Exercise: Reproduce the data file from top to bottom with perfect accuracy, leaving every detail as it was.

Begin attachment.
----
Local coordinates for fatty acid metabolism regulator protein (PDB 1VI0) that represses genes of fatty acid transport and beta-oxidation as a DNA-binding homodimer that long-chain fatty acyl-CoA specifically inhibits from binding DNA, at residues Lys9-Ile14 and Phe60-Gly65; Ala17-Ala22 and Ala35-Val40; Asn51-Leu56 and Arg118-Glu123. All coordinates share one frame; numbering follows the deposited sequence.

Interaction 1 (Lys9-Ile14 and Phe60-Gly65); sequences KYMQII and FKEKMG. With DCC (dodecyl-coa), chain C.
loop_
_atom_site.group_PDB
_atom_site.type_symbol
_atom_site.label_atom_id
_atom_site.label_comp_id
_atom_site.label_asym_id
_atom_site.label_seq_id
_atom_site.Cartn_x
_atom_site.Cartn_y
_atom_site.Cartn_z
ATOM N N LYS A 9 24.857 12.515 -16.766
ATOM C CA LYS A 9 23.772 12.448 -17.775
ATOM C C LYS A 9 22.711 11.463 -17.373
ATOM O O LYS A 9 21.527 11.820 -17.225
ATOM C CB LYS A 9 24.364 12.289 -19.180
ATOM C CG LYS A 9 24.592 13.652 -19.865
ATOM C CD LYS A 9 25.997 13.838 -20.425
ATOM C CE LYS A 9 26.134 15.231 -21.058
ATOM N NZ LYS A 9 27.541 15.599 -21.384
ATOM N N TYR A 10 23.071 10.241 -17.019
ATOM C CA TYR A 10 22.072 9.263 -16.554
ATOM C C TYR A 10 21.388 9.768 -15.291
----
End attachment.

Local coordinates for fatty acid metabolism regulator protein (PDB 1VI0) that represses genes of fatty acid transport and beta-oxidation as a DNA-binding homodimer that long-chain fatty acyl-CoA specifically inhibits from binding DNA, at residues Lys9-Ile14 and Phe60-Gly65; Ala17-Ala22 and Ala35-Val40; Asn51-Leu56 and Arg118-Glu123. All coordinates share one frame; numbering follows the deposited sequence.

Interaction 1 (Lys9-Ile14 and Phe60-Gly65); sequences KYMQII and FKEKMG. With DCC (dodecyl-coa), chain C.
loop_
_atom_site.group_PDB
_atom_site.type_symbol
_atom_site.label_atom_id
_atom_site.label_comp_id
_atom_site.label_asym_id
_atom_site.label_seq_id
_atom_site.Cartn_x
_atom_site.Cartn_y
_atom_site.Cartn_z
ATOM N N LYS A 9 24.857 12.515 -16.766
ATOM C CA LYS A 9 23.772 12.448 -17.775
ATOM C C LYS A 9 22.711 11.463 -17.373
ATOM O O LYS A 9 21.527 11.820 -17.225
ATOM C CB LYS A 9 24.364 12.289 -19.180
ATOM C CG LYS A 9 24.592 13.652 -19.865
ATOM C CD LYS A 9 25.997 13.838 -20.425
ATOM C CE LYS A 9 26.134 15.231 -21.058
ATOM N NZ LYS A 9 27.541 15.599 -21.384
ATOM N N TYR A 10 23.071 10.241 -17.019
ATOM C CA TYR A 10 22.072 9.263 -16.554
ATOM C C TYR A 10 21.388 9.768 -15.291